By the way, Roth takes solace in noting the difference between Arnaldo Momigliano and me and speaks about a devastating attack by Momigliani on some of my early work. This is a misrepresentation. Momigliano's criticism of my theory of tropes and their use in historiography was respectful and friendly. It is true that he believed that "Dov'e la rettorica, non c'e la storia," but if he really believed that he would also have had to deny that the whole of historiography written prior to the 19th century (from Herodotus to Gibbon) was real historiography! Actually, Roth, like others who have commented on my exchange with Momigliano, overlooks the fact that Momigliano's turn against rhetoric in historical writing post-dates his expulsion from the Fascist Party in Italy--an expulsion he tried to resist. Why everyone forgets this fact about Momigliano's life or apparently resists acknowledgeing it because of Momigliano's subsequent exile and the suffereing of his family at the hands of the Fascists is strange, because, when one deals with Heidegger, it seems that one cannot not point out that since he belonged for a while to the Nazi Party, his philosophy must be "fascist" too. Of course, we all know that Momigliano was an ardent member of the fascist party because, like so many Italian Jews, he regarded it as primarily a party devoted to national(ist) reconstruction of an Italy torn apart by World War I. But his service to and work for the Enciclopedia. Italiana, under Giovanni Gentile, was hardly forced upon him. And his "authoritative" articles in the Enciclopedia italiana, on ancient Rome, can hardly be said to been in any sense "anti-fascist.." What does this have to say about his relation to rhetoric and its use in historical writing?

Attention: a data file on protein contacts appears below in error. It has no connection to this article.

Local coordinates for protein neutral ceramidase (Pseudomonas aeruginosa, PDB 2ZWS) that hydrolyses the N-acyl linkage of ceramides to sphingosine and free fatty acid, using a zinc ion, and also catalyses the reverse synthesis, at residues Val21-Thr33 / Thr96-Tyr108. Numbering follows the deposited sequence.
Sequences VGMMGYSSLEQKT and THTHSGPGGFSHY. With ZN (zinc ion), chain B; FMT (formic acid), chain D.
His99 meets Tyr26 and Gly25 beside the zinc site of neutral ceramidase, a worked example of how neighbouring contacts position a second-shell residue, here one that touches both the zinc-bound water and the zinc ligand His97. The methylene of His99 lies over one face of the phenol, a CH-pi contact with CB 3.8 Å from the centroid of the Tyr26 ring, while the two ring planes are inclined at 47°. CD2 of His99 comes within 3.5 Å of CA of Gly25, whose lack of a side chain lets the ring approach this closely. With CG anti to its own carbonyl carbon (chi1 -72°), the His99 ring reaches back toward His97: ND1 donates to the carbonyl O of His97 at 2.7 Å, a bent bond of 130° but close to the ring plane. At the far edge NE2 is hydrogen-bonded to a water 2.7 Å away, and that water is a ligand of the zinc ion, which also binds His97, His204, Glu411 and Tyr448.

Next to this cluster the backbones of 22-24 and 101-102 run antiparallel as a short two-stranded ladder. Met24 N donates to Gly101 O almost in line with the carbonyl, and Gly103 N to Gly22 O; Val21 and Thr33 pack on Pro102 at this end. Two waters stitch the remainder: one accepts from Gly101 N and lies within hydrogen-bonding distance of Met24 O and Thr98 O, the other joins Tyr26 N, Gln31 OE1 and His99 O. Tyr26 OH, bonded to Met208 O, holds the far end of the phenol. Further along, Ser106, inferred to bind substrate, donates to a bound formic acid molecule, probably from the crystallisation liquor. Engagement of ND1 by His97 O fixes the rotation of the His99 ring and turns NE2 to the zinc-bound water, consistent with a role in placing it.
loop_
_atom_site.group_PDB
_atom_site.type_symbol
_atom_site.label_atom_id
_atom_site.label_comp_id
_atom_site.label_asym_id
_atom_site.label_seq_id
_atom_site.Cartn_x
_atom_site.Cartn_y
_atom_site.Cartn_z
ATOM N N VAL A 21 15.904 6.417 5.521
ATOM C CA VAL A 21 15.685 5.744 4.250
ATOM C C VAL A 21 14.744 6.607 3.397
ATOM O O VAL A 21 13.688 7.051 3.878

In any event, my lecture at the Courtauld was in defense of returning historical research from its pretentons to the status of a "science" .back to its service as branch of moral philosophy (in the service of what Michael Oakeshott called "the practical past" as against what he called "the historical past") on the grounds that a purely scientific or objective account of any set of facts can never be of any service to the "present." The idea of the "practical past" would turn historical inquiry to the service of reformist movements in historical thinking, such as postcolonialist and subaltern studies, feminist studies, gender studies, and so on. I am all in favor of leaving professional historians to do their work of excavating facts about specific parts of the past, and giving out information about this past that can never imply anything about how this information might relate to the efforts of present individuals and groups to derive some "knowledge" about human self-making. I claim that the modernist novel probes the practical past--of memory especially--in "poietic" ways and "presents" the knowledge gleaned therein in tropological ways. The reference is to modernist rhetorics, not that of Aristotle or indeed that of the Renaissance. Momigliano knew what I had in mind--we discussed it a number of times in personal meetings at Chicago and London--and he knew that I was not recommending a return to the "rhetoric of persuasion" in which the "worse cause is made the better," the rhetoric of Gorgias and Protagoras (although both of these have been unfairly maligned by the Platonist-Aristotelian party of later times) but was speaking of neo-rhetoric. He chose to set up the issue as a conflict between "fact" and "fiction" because he feared any kind of figurative usage in statements about "the real world." Whence his consistently disparaging remarks about G.B. Vico, often delivered in the same High Table tone as that feigned by "Conrad H. Roth."